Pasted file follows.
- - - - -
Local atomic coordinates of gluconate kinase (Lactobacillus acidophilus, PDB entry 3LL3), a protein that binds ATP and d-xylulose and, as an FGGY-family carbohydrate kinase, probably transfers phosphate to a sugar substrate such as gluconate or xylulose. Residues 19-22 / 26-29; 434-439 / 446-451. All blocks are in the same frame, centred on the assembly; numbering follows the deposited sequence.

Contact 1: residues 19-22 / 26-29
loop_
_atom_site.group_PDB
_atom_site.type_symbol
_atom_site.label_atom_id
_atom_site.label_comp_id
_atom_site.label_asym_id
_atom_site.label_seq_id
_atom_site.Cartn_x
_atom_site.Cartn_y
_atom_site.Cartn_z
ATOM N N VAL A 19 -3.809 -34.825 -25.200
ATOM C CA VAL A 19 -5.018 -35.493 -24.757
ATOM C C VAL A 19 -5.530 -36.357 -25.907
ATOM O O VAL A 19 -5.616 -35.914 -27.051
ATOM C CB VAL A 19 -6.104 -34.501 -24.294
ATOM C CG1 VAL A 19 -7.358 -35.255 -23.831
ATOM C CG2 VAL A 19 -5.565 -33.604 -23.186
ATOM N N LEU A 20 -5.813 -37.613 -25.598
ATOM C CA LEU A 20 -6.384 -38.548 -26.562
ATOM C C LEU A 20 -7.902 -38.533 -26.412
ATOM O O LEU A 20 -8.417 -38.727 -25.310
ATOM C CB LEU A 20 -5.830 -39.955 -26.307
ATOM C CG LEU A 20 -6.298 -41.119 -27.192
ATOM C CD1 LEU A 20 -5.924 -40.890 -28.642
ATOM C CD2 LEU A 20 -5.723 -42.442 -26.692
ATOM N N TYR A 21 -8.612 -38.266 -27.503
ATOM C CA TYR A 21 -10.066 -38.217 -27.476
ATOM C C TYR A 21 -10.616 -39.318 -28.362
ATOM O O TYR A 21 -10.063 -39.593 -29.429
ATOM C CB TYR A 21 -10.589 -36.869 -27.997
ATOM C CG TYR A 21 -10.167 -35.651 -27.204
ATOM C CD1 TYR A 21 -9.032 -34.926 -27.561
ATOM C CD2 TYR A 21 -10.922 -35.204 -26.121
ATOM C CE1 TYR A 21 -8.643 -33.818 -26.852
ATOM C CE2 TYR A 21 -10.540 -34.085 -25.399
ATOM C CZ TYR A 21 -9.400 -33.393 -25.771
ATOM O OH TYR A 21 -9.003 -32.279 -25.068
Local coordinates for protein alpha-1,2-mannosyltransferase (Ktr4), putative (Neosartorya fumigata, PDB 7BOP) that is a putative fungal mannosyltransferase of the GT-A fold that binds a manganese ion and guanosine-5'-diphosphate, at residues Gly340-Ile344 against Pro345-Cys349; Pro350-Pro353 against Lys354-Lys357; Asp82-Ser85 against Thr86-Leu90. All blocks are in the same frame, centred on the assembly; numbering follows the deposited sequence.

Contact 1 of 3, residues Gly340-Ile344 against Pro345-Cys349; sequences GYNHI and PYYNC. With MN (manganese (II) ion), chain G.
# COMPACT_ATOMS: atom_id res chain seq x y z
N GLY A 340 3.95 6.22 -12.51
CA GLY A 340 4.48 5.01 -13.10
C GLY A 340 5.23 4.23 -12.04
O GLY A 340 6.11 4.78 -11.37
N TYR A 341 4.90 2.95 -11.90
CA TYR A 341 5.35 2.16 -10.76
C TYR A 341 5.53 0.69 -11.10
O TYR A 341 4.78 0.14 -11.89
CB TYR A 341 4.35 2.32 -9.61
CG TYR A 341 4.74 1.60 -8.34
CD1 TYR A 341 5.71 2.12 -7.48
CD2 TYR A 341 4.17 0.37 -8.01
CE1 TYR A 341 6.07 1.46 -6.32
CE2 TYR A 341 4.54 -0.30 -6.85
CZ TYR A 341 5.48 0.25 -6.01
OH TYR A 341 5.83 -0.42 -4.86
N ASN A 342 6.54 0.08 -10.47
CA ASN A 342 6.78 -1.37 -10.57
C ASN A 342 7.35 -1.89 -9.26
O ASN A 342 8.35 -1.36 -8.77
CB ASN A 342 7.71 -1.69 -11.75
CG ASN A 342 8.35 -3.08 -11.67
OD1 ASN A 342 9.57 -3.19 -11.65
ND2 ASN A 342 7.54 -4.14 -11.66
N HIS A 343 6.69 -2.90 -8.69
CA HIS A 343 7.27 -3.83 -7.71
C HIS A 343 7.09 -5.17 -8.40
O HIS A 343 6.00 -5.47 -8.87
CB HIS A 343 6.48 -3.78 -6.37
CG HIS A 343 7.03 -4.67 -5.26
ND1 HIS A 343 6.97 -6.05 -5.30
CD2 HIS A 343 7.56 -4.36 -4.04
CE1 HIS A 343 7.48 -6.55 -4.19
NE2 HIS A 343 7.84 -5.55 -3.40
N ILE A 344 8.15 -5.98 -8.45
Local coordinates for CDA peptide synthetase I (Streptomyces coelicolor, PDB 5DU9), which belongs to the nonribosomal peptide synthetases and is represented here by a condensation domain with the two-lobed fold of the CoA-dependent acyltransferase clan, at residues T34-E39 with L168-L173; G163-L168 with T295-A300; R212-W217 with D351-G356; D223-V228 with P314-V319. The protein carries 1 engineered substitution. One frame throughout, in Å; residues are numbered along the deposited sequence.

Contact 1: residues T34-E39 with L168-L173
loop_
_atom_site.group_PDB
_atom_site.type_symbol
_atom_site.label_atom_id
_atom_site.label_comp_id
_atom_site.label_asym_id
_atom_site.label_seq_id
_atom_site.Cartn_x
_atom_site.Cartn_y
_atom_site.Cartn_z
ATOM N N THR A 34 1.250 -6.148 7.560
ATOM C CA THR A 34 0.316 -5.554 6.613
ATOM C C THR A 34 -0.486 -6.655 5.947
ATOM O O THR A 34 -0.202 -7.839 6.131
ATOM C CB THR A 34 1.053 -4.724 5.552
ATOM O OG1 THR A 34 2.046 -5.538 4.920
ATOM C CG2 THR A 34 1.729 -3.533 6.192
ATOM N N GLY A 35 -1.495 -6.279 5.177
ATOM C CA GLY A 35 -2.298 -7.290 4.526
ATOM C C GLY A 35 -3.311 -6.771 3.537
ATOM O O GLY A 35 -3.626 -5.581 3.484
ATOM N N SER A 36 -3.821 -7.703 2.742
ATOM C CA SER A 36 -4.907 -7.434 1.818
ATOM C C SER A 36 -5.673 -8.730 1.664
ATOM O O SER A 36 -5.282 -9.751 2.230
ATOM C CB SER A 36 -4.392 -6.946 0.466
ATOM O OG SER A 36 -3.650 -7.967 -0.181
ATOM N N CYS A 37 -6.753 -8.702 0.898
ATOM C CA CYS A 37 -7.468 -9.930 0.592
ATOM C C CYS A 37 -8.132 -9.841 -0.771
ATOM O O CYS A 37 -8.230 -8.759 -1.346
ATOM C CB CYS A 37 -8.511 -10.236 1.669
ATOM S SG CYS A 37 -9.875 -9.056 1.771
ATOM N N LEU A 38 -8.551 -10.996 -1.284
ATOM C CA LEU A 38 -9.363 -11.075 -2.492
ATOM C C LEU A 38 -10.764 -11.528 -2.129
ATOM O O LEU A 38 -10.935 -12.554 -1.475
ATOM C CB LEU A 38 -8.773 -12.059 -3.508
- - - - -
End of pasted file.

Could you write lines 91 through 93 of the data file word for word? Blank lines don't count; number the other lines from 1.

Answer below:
ATOM C CA THR A 34 0.316 -5.554 6.613
ATOM C C THR A 34 -0.486 -6.655 5.947
ATOM O O THR A 34 -0.202 -7.839 6.131